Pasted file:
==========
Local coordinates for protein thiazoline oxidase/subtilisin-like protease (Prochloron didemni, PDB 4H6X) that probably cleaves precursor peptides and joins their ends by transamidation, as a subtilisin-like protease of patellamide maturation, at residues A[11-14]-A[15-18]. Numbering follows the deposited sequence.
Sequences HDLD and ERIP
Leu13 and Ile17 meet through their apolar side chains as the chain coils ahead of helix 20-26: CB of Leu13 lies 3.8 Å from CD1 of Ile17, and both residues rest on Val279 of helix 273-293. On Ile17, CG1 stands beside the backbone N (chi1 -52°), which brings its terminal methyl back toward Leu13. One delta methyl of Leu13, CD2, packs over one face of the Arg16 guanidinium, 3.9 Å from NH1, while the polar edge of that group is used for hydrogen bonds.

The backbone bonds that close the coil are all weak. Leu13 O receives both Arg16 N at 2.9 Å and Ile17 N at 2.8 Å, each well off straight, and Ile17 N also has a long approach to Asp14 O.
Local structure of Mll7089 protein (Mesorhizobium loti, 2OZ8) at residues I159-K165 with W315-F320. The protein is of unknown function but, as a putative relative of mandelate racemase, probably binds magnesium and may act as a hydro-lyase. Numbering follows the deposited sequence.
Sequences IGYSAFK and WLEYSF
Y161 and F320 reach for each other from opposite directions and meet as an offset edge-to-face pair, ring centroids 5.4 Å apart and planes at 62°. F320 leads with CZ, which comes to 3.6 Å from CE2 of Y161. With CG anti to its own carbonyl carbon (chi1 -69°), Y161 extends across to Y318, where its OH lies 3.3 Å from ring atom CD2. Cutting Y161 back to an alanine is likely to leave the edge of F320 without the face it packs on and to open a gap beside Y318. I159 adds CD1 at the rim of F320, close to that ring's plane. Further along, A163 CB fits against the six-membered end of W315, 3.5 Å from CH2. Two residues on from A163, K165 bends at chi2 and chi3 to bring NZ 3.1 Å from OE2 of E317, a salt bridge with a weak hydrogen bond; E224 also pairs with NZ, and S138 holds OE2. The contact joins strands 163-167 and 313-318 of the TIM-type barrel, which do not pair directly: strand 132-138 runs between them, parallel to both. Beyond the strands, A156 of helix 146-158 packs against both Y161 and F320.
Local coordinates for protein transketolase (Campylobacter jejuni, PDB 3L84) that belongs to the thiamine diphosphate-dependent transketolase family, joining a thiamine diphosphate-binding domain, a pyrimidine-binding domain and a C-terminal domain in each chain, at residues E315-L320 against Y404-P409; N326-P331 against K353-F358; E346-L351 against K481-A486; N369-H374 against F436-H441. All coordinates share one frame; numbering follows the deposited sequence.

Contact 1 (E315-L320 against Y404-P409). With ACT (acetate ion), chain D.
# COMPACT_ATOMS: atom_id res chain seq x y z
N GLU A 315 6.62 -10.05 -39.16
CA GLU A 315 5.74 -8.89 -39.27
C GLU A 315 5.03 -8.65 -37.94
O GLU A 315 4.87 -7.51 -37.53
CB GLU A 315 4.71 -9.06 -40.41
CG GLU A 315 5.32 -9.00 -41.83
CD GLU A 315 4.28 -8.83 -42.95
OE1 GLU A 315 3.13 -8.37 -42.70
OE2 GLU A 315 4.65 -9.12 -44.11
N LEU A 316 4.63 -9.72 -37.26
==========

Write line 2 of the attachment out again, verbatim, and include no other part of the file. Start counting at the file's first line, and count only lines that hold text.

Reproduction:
Sequences HDLD and ERIP